EHR use consuming physicians’ time for patients

Detailed analysis of doctors’ workdays finds they are spending increasing amounts of office and personal time keeping up with documentation requirements.

Physicians are spending more of their time struggling with burdensome electronic health records than they are providing direct patient care. And, in the process, doctor job dissatisfaction and professional burnout is growing.

Those are among the finding of a new study funded by the American Medical Association in which researchers observed 57 U.S. physicians in four states to quantify how their time was spent in ambulatory practice.

The time and motion study in four specialties—family medicine, internal medicine, cardiology and orthopedics—also involved doctors completing diaries to self-report their after-hours work.

Results published in Annals of Internal Medicine show that for every hour physicians provided direct clinical face time to patients, nearly two additional hours were spent on EHRs and other clerical work. And, when it came to outside office hours, doctors spent another one to two hours of personal time each night doing additional clerical work, mostly related to EHRs.

During daytime office hours, physicians dedicated 27 percent of their total time on direct clinical face time with patients and more than 49 percent of their time on EHRs and desk work, while in the exam room doctors spent almost 53 percent of their time on direct clinical face time and 37 percent on EHRs and desk work.

“If we look at the total clinic day, less than a third of that time a physician is actually giving direct patient care,” says Christine Sinsky, MD, lead author and AMA’s vice president of professional satisfaction. “And despite spending half of the work day on EHR/clerical work, physicians are still taking home one to two hours of data entry work at night and taking time away from their families and friends to complete these clerical tasks. This is not sustainable.”

Sinsky, who is a primary care physician in a community practice in Dubuque, Iowa, adds that the rate of physician burnout is very high and rising at an alarming rate.

“In 2011, 46 percent of U.S. physicians experienced some type of burnout and by 2014 that had risen to 54 percent, which is nearly double the rate of burnout in the general population,” she says. “We know that physician and other health professional burnout is not good for patients.”

As the article points out, previous studies have suggested that decreased time with patients and increased workload from EHR tasks are major contributors to career dissatisfaction among physicians.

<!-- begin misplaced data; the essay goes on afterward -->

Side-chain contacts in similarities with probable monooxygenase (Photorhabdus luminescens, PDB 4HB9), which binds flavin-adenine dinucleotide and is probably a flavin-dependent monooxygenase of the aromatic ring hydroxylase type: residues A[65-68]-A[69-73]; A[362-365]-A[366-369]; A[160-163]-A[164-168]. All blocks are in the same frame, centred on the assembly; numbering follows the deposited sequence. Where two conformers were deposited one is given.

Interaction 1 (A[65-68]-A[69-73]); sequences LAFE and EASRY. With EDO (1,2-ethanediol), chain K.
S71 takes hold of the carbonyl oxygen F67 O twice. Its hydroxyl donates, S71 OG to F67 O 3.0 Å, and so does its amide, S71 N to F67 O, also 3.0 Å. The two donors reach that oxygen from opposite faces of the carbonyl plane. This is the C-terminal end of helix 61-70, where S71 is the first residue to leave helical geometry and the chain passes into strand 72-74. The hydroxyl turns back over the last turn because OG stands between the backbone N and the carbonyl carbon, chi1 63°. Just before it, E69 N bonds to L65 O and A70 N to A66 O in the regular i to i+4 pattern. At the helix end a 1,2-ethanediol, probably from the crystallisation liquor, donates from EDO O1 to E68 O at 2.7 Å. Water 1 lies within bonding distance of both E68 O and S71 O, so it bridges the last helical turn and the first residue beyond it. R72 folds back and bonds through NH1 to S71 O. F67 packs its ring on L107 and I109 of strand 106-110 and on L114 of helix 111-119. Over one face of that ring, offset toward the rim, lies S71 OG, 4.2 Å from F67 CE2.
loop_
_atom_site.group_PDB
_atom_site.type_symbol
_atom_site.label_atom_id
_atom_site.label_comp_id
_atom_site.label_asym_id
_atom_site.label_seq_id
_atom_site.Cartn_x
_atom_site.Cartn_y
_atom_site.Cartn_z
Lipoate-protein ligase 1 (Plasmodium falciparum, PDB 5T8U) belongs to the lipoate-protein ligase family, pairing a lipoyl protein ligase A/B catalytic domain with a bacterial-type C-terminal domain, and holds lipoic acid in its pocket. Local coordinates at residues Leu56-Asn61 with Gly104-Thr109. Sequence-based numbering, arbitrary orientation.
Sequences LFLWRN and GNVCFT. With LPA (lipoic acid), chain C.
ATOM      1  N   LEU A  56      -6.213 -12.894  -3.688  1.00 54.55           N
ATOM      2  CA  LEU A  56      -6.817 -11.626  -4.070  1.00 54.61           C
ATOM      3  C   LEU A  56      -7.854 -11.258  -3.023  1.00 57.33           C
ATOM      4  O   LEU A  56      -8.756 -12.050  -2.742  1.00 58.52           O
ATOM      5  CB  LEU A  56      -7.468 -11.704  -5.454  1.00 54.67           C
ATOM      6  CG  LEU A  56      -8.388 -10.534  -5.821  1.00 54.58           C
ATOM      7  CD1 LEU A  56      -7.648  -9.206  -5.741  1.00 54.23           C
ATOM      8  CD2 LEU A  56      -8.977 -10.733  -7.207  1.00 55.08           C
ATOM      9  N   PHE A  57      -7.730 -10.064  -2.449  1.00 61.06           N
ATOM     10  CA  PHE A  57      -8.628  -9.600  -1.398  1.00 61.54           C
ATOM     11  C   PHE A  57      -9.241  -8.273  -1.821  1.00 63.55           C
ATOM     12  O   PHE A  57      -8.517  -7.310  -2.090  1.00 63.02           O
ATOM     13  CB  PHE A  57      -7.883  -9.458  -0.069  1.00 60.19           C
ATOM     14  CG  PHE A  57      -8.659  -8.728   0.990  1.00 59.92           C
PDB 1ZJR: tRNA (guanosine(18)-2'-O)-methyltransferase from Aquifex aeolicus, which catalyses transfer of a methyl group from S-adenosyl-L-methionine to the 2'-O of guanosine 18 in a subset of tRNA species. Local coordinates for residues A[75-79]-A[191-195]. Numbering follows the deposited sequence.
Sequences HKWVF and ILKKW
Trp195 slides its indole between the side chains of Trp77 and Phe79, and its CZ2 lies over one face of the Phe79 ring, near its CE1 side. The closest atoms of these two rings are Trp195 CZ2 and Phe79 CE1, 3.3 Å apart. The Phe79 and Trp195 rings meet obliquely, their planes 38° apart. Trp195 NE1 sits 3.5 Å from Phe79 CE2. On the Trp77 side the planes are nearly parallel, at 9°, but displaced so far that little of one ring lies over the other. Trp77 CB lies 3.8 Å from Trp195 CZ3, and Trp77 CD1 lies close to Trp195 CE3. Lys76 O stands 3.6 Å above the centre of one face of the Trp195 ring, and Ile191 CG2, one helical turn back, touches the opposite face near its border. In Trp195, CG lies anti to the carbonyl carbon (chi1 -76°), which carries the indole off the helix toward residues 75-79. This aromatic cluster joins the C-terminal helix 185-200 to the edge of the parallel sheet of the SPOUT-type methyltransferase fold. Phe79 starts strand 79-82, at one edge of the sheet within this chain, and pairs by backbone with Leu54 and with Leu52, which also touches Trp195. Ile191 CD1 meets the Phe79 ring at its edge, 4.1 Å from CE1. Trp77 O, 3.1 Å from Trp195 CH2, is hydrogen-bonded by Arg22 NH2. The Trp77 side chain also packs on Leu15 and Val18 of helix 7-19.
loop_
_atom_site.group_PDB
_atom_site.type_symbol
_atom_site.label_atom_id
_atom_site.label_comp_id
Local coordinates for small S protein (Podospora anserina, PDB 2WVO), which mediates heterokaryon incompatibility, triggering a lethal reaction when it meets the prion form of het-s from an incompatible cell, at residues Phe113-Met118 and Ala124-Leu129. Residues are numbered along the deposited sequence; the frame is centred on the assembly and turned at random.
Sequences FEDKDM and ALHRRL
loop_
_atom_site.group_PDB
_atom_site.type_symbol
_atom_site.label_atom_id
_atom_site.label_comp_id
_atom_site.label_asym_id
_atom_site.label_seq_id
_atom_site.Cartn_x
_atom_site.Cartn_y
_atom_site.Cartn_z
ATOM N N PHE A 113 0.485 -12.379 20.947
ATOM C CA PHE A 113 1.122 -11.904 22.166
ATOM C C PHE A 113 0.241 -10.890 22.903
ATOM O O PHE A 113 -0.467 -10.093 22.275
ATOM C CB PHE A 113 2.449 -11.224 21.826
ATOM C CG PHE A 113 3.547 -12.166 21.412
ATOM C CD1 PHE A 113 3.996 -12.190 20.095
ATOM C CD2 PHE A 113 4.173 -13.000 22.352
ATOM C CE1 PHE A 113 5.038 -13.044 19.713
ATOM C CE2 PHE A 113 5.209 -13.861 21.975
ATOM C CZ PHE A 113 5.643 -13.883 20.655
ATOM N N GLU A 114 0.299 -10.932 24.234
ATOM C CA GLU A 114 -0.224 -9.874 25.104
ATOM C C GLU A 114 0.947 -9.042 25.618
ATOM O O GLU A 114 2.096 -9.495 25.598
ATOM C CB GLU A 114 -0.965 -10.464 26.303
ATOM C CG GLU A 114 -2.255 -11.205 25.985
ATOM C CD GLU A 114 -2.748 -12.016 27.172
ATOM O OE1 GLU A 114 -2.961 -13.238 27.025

In June, the Mayo Clinic—in collaboration with the AMA—released the results of a study of 6,500 physicians based on a national survey. In the survey, conducted between August and October 2014, doctors indicated that the use of EHRs and computerized physician order entry resulted in lower satisfaction and higher rates of professional burnout.

Writing in an editorial in the same issue of Annals of Internal Medicine, Southern Illinois University School of Medicine faculty member Susan Hingle, MD, credits the AMA-funded study with confirming what many practicing physicians already knew: EHRs occupy a lot of doctors’ time, while drawing attention away from direct patient care.

“Effectively addressing the challenges of modern-day practice requires such data as Sinsky and colleagues' study provides,” asserts Hingle. “These data document what physicians have long believed: The work of physicians has changed dramatically in recent years, at least partially due to EHRs. Additional time and motion studies would enable examination of the effect of strategies, such as scribes or advanced care teams, on practice efficiency, physician burnout and patient satisfaction.

“Now is the time to go beyond complaining about EHRs and other practice hassles and to make needed changes to the healthcare system that will redirect our focus from the computer screen to our patients and help us rediscover the joy of medicine.”

At the clinic level, Sinsky believes the solution is to “be very strategic about task distribution and distributing the work according to ability.” She argues that doctors who have some sort of EHR documentation support are able to spend a greater portion of their work day providing direct clinical face time to their patients.

“Physicians in our sample with documentation support spent more time on direct clinical face time with patients (31.4 percent for those with dictation and 43.9 percent for those with a documentation assistant) than those without documentation support (23.1 percent),” concludes the study.

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